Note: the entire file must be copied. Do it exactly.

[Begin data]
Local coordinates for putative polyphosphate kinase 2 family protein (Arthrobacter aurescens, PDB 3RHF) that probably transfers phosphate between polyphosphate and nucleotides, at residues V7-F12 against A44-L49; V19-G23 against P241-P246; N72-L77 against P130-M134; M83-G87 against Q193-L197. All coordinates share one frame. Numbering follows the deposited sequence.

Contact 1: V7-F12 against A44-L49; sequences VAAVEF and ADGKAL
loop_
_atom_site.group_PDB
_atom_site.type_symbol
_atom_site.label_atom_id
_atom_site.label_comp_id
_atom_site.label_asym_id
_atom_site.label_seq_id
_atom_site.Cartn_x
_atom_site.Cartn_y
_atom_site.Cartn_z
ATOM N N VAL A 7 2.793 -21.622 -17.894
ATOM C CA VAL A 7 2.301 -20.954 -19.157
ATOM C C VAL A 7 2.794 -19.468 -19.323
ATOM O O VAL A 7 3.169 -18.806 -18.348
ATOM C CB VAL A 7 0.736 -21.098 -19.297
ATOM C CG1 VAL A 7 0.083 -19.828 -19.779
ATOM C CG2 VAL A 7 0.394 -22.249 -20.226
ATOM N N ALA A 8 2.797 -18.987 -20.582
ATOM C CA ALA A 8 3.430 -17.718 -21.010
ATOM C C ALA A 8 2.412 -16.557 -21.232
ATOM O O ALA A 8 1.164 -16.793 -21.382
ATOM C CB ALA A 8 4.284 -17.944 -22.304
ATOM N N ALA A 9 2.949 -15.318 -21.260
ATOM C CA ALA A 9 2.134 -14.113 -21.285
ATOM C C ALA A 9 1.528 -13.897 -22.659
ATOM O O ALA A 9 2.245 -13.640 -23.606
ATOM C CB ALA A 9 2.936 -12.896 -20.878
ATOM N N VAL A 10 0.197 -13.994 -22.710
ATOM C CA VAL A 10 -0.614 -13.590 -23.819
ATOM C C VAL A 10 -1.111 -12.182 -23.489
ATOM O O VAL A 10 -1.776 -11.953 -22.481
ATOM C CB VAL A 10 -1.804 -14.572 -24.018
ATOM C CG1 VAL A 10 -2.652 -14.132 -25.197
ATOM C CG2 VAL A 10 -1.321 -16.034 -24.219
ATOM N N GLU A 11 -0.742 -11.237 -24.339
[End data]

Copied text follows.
Local coordinates for putative polyphosphate kinase 2 family protein (Arthrobacter aurescens, PDB 3RHF) that probably transfers phosphate between polyphosphate and nucleotides, at residues V7-F12 against A44-L49; V19-G23 against P241-P246; N72-L77 against P130-M134; M83-G87 against Q193-L197. All coordinates share one frame. Numbering follows the deposited sequence.

Contact 1: V7-F12 against A44-L49; sequences VAAVEF and ADGKAL
loop_
_atom_site.group_PDB
_atom_site.type_symbol
_atom_site.label_atom_id
_atom_site.label_comp_id
_atom_site.label_asym_id
_atom_site.label_seq_id
_atom_site.Cartn_x
_atom_site.Cartn_y
_atom_site.Cartn_z
ATOM N N VAL A 7 2.793 -21.622 -17.894
ATOM C CA VAL A 7 2.301 -20.954 -19.157
ATOM C C VAL A 7 2.794 -19.468 -19.323
ATOM O O VAL A 7 3.169 -18.806 -18.348
ATOM C CB VAL A 7 0.736 -21.098 -19.297
ATOM C CG1 VAL A 7 0.083 -19.828 -19.779
ATOM C CG2 VAL A 7 0.394 -22.249 -20.226
ATOM N N ALA A 8 2.797 -18.987 -20.582
ATOM C CA ALA A 8 3.430 -17.718 -21.010
ATOM C C ALA A 8 2.412 -16.557 -21.232
ATOM O O ALA A 8 1.164 -16.793 -21.382
ATOM C CB ALA A 8 4.284 -17.944 -22.304
ATOM N N ALA A 9 2.949 -15.318 -21.260
ATOM C CA ALA A 9 2.134 -14.113 -21.285
ATOM C C ALA A 9 1.528 -13.897 -22.659
ATOM O O ALA A 9 2.245 -13.640 -23.606
ATOM C CB ALA A 9 2.936 -12.896 -20.878
ATOM N N VAL A 10 0.197 -13.994 -22.710
ATOM C CA VAL A 10 -0.614 -13.590 -23.819
ATOM C C VAL A 10 -1.111 -12.182 -23.489
ATOM O O VAL A 10 -1.776 -11.953 -22.481
ATOM C CB VAL A 10 -1.804 -14.572 -24.018
ATOM C CG1 VAL A 10 -2.652 -14.132 -25.197
ATOM C CG2 VAL A 10 -1.321 -16.034 -24.219
ATOM N N GLU A 11 -0.742 -11.237 -24.339